There were a lot of vicious comments about how calling this novel “Sci-fi” was a joke, because clearly it’s “Romance”. Did we even read the same book? Because…this isn’t a romance novel. That’s not to say that romance wasn’t an aspect of this novel, because yes, Maisie’s relationship with Wilder is prominent in this story.
I’m not going to pretend to like the relationship between Maisie and Wilder because I don’t like Wilder. He may be intelligent enough to challenge Maisie, and he may be carefree enough to break Maisie out of her shell, but he’s also kind of a jerk, and his shift from international playboy to parent-approved boyfriend material is not believable. For the record? Maisie and Luther, all the way. [Side note: This isn’t a love-triangle either. It’s unrequited love. Maisie doesn’t fancy Luther, and she’s clear about their boundaries from the start.]
Despite not liking Maisie and Wilder as a couple, watching Maisie’s perception of their relationship throughout the course of the novel was interesting. Maisie lived a sheltered life, and the only boy who paid attention to her was her long-time pal, Luther. But, when Maisie attends Astronaut Camp, she catches the eye of Wilder. She has a hard time navigating her feelings for him because…well, she’s never experienced them before. She dwells on it because that’s how she processes things.
Fast forward to half way through the novel, and Maisie’s mind is preoccupied by the thought of a renegade Wilder quite often. A lot of readers had a problem with this because Maisie was willing to leave her family and travel across the country to be with him. But, I wondered if they remembered that Wilder’s super power essentially makes him a homing beacon for the Fireteam. Maisie struggles more to understand her feelings for Wilder– does she genuinely love him, or is this an effect of the super powers?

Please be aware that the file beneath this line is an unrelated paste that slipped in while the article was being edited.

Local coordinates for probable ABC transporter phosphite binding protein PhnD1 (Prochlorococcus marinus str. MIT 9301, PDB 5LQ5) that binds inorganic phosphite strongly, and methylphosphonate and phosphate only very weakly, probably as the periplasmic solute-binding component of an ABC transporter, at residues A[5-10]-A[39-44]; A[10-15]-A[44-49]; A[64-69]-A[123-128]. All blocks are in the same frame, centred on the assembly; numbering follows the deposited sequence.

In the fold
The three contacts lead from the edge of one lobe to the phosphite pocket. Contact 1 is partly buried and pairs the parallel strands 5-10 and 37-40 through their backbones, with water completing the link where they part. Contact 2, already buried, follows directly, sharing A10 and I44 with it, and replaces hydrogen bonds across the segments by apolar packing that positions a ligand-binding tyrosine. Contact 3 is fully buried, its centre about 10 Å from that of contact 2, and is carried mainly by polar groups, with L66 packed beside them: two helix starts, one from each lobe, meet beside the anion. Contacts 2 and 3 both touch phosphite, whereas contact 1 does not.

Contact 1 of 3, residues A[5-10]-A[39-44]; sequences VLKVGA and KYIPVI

Finally, by the end of the novel, Maisie has a clear head about her relationship with Wilder. She understands the difference between love and infatuation, and she calls her relationship what it is.
There were times when I thought I loved him. But I see now that I didn’t really. Attraction, infatuation, and consternation do not love make. I don’t know if I love him now, but I like him so much the joy is exquisitely painful. And, this too, is new.*
And you know what? I can totally get on board with that. Shannon Hale, I tip my hat to you on that one.
Ultimately, I recognize that Dangerous has its flaws. But you know what? That didn’t stop me from devouring this book in two sittings. It was fast-paced, action-packed, and just plain ol’ fun. I unapologetically give this book three stars!